As always, we appreciate you submitting any and all Creel Project Reports. You and submit Creel Reports HERE

And don't forget about the Steelhead Genetics Project. For more information, contact Nick Peterson at (218) 302-3272 or by e-mail: Nick Peterson 

Minnesota Steelheader

Thursday, April 14, 2016

Lower Shore Update

    It appears based on everything we are seeing in the data that we have finally hit the initiation temps on the Lower North Shore. We should be seeing significant numbers of adult steelhead beginning their upstream migration in earnest. Look for a large increase in both trap numbers as well as fish reported in the creel. We've included max daily temps in this graphic as well, just so you get a feel for what they are doing.

The creel trend below flat-lines after the 10th simply because we don't have any fresher reports yet, so don't let that fool you. It's magic time for the Lower Shore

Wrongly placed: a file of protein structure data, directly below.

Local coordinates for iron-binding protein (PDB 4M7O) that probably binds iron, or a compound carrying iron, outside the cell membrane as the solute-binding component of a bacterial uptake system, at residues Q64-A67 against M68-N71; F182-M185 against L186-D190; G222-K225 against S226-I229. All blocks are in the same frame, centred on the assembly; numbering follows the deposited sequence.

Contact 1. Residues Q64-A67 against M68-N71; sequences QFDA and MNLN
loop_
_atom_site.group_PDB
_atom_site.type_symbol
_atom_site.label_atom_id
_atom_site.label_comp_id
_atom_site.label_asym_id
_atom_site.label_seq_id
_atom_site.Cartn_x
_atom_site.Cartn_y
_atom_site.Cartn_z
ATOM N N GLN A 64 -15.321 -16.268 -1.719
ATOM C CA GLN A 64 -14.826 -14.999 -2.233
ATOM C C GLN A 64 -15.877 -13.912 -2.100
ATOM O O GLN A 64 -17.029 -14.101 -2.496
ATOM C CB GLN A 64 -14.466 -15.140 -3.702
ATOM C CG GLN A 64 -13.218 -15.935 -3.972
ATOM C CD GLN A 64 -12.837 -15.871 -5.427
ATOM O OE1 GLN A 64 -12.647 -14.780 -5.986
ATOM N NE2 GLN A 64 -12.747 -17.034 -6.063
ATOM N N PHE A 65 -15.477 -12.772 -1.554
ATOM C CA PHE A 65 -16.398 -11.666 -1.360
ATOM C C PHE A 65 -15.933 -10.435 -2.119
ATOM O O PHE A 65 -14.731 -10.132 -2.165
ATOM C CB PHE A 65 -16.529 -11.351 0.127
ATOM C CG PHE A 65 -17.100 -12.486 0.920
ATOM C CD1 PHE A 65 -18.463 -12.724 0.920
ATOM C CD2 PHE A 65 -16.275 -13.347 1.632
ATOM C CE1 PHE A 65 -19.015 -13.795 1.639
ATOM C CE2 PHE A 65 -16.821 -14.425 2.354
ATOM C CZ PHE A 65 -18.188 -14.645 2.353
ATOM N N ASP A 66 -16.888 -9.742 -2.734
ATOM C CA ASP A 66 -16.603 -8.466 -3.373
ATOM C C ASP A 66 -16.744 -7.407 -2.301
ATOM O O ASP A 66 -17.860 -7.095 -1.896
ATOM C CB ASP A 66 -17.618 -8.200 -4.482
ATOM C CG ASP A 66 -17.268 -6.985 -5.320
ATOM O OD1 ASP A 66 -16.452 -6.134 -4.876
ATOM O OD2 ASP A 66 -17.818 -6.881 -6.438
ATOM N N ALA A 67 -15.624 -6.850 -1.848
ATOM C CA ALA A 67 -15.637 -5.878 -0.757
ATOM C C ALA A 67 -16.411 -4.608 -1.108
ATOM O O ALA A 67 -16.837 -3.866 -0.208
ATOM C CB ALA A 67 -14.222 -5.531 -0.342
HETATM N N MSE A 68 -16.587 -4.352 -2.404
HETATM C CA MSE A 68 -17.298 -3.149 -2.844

Monday, April 11, 2016

2016 Creel Project Running Totals

DATE: 05/27/2016
Lower Shore
Brook Trout
Number Reported001
Total Reported13338214
DATE: 05/17/2016
Mid Shore
Brook Trout
Number Reported2100
Total Reported5632112
DATE: 05/27/2016
Upper Shore
Brook Trout
Number Reported1190
Total Reported22954
DATE: 05/27/2016
Shore-Wide Totals
Brook Trout
Number Reported13191
Total Reported91754230

Saturday, April 09, 2016

Updated 2016 Creel Trend - All Three North Shore Regions

Wow, we just cannot seem to get a jump-start from stream temps. Fish are active and sneaking in when stream temps peak in the afternoons, but we just have not gotten that first major up-bound migration yet:

Lower Shore Creel Trend as of 04.08.2016

Mid Shore Creel Trend as of 04.08.2016

Upper Shore Creel Trend as of 04.08.2016

Friday, April 08, 2016

2016 Running Trap Summary

DATE: 04/15/2016
Knife River Flow: 349 CFS